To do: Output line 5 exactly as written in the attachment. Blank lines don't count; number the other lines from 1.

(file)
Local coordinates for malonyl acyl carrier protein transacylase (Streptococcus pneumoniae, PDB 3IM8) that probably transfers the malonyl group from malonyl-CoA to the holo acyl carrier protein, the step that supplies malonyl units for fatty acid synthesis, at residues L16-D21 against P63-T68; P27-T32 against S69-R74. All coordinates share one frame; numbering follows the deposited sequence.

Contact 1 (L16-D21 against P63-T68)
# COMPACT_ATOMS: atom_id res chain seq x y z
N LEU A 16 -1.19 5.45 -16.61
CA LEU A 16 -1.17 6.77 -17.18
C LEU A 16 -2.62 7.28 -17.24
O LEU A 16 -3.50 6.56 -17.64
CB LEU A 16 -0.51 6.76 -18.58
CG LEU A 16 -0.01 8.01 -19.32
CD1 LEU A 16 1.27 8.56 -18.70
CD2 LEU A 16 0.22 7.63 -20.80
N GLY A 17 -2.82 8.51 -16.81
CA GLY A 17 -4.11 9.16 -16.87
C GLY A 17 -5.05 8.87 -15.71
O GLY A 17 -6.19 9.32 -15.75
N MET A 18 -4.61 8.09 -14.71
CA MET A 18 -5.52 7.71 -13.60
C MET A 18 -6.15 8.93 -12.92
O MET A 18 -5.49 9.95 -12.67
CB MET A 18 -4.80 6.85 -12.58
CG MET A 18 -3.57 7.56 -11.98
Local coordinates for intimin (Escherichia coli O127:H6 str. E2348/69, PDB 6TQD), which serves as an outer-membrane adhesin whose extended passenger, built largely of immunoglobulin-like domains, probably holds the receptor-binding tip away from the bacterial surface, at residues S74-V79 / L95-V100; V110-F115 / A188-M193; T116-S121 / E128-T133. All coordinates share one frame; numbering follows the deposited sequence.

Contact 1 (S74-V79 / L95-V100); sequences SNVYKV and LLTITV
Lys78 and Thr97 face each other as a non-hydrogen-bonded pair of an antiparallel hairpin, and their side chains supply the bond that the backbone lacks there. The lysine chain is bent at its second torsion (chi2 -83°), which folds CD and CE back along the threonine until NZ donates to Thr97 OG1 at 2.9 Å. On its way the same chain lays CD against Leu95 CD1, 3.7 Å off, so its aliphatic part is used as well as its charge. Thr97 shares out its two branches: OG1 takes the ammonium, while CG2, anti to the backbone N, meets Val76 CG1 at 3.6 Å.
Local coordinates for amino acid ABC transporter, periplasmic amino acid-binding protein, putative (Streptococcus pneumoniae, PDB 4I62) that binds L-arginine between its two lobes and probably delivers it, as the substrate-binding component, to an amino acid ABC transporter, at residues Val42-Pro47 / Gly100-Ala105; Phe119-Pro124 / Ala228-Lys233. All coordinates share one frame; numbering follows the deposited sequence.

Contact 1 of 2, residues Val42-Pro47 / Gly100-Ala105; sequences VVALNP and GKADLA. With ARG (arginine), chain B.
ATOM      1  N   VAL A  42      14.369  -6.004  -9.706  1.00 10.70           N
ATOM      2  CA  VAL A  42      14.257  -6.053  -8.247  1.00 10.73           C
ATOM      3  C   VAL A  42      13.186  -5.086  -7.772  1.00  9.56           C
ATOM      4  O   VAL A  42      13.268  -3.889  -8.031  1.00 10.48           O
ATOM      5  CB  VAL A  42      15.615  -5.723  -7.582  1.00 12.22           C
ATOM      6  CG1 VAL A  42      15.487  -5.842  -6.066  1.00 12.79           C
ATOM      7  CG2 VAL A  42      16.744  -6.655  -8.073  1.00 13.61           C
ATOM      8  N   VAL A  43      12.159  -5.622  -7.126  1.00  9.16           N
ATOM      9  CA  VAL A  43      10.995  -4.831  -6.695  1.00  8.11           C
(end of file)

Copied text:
CA LEU A 16 -1.17 6.77 -17.18